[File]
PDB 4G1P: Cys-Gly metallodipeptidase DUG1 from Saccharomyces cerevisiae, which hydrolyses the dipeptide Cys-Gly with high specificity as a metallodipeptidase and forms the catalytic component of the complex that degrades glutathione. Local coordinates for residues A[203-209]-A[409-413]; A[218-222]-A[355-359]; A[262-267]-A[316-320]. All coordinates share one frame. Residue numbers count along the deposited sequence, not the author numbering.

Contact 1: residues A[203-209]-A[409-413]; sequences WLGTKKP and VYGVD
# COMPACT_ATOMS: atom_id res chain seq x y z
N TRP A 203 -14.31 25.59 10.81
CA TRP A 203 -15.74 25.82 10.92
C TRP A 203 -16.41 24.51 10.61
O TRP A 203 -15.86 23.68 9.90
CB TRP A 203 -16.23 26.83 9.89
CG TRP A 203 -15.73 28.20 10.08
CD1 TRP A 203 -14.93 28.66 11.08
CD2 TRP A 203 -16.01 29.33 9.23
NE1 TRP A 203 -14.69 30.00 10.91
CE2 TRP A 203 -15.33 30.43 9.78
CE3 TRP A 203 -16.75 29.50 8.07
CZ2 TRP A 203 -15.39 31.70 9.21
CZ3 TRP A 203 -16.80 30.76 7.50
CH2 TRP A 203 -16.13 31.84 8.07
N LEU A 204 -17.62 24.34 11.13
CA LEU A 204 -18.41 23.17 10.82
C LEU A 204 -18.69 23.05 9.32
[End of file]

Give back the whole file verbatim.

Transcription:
PDB 4G1P: Cys-Gly metallodipeptidase DUG1 from Saccharomyces cerevisiae, which hydrolyses the dipeptide Cys-Gly with high specificity as a metallodipeptidase and forms the catalytic component of the complex that degrades glutathione. Local coordinates for residues A[203-209]-A[409-413]; A[218-222]-A[355-359]; A[262-267]-A[316-320]. All coordinates share one frame. Residue numbers count along the deposited sequence, not the author numbering.

Contact 1: residues A[203-209]-A[409-413]; sequences WLGTKKP and VYGVD
# COMPACT_ATOMS: atom_id res chain seq x y z
N TRP A 203 -14.31 25.59 10.81
CA TRP A 203 -15.74 25.82 10.92
C TRP A 203 -16.41 24.51 10.61
O TRP A 203 -15.86 23.68 9.90
CB TRP A 203 -16.23 26.83 9.89
CG TRP A 203 -15.73 28.20 10.08
CD1 TRP A 203 -14.93 28.66 11.08
CD2 TRP A 203 -16.01 29.33 9.23
NE1 TRP A 203 -14.69 30.00 10.91
CE2 TRP A 203 -15.33 30.43 9.78
CE3 TRP A 203 -16.75 29.50 8.07
CZ2 TRP A 203 -15.39 31.70 9.21
CZ3 TRP A 203 -16.80 30.76 7.50
CH2 TRP A 203 -16.13 31.84 8.07
N LEU A 204 -17.62 24.34 11.13
CA LEU A 204 -18.41 23.17 10.82
C LEU A 204 -18.69 23.05 9.32